On the Disputed Existence of a Deity

“Thelodius, is God real?”

“What my child, real?”

“Yes, real. Is there an entity out there beyond our perception who dictates the principles of the universe, who, who governs the course of human events?”

“Oh.”

“Is my question clear, Thelodius?”

“Yes, my child. Quite clear.”

“Then what is you answer?”

“I do not know how to answer your question, my sweet little one.”

“But you are so wise, Thelodius. How could such a simple question lock your tongue in your throat? It requires only an affirmative or a negative.”

“Is that all?”

“Quite all, Thelodius.”

“Come, my child, I do not know what to say to it. It is such a puzzle. You must tell me how to answer it.”

“Me, Thelodius? Answer in your stead? That is quite impossible. You speak as if you have swallowed the dew.”

“No child, I am quite right in my shoes this evening. You see, it is the nature of your question. It has a strange conjectural quality that my mind cannot get around. My brain is old and untrained in this type of thought. If you would only ask me, my child, if this blade of grass is ‘real’ in the manner you say, and I would tell you forthwith my opinion on the matter; that being that this blade of grass is ‘real’ in your manner of speaking, on the basis that it is palpable, that I can see, touch and taste this blade of grass, my child.”

“So you would answer–that is, to the question of a God’s existence–in the negative, as you cannot see, touch, or taste of the deity.”

“How, child? How could you conclude such a thing? My brain is untrained in this mode of thinking. Cannot you grasp the meaning of my previous babbling? You must put the question to yourself, and perhaps, my child, perhaps I could learn to answer it for myself.”

“Very well Thelodius. I will put the question to myself, and I will answer with a question. How could God be real? How could the Universe be governed by a deity? Would you disagree that the world we inhabit supports all life through a self sustaining system? Why would a God create a world to exist independently, to be left alone? Why would a God create an intelligent humanity, capable of discovering the secrets which govern our world, the very formulas for our own existence? Why can’t the deity impart to us the meaning of our first waxing, then waning propensities? We all tend toward the ground you know, and how many of us have understood the meaning of it? Why must a God only speak to certain of us beings, and then only indirectly as the priests would have us believe? Why cannot we know of the deity definitively? Why must we have faith, as the priests say? The priests who line their pockets with our gold and despoil our sisters and brothers of their innocence? Why would a God create life, but also disease to end it; good, and then evil to negate it? Why? How? How could it be so?”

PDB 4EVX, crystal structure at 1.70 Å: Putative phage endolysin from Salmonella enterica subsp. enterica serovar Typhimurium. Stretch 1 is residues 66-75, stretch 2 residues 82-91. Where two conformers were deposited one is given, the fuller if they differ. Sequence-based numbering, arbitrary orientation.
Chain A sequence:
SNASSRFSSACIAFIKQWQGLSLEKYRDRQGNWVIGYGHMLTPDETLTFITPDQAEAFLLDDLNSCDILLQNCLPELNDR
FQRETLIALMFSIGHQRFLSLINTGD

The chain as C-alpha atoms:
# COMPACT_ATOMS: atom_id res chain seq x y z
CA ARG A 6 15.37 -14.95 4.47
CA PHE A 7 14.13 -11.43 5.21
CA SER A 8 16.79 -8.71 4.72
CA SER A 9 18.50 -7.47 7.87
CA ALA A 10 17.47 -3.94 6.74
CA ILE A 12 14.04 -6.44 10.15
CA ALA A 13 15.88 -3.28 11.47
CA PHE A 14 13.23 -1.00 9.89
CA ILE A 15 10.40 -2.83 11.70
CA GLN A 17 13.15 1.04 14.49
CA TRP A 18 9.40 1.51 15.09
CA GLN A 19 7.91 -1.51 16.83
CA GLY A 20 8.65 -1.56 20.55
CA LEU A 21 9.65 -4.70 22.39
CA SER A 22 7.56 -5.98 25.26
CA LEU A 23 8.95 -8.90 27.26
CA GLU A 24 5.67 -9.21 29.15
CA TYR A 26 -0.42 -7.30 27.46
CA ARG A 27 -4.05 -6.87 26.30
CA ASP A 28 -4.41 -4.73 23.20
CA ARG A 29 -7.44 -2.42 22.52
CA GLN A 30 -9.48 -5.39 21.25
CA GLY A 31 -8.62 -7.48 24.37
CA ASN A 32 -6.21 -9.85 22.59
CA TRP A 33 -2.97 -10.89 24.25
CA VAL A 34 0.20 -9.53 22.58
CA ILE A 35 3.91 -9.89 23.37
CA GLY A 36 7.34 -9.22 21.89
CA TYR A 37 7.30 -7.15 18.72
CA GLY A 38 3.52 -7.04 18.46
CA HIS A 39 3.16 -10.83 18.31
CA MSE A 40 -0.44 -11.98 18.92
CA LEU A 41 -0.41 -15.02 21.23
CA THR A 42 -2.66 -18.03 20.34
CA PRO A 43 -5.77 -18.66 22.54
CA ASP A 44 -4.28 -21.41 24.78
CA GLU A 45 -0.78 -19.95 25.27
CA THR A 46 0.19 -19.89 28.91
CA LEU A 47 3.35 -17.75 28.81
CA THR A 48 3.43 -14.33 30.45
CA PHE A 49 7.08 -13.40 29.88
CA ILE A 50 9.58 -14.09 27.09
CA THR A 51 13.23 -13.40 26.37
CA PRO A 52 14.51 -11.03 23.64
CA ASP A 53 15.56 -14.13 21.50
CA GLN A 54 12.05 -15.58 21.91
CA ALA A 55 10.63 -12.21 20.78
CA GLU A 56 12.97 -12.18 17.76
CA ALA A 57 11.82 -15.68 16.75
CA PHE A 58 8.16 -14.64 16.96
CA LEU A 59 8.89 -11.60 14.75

“Why my child, you are so young! I would not have winked at the frothing of your lips had they become so inspired. You speak with such passion, my child, such passion. But I think I am beginning to understand this mode of thought. May I child, may I posit the existence of a God, just for the sake of creating a just polemic?”

“Why, how could I deny you, Thelodius?”

“Very well, my sweet. This deity, this God, would have to be all knowing, would he not?”

“Why yes, that is, if a God existed. For how could one not have all encompassing knowledge  with respect to one’s own creation?”

“That is just it my child, that is just it.”

“Have I solved it all, Thelodius? I do not understand.”

“You are a student of science, my child, are you not?”

“I am.”

“Do you acknowledge that there exist in science, things of which you are ignorant?”

“Readily, Thelodius. But I can learn of them. I am still young, as you say.”

“Can you my child, can you make one admission further? Can you acknowledge the existence of things in your field, things which are beyond your comprehension?”

“Readily, Thelodius. Every scientist must acknowledge the limitations of his own intellect. I am not arrogant, Thelodius.”

“Oh, but you are arrogant, my dear child.”

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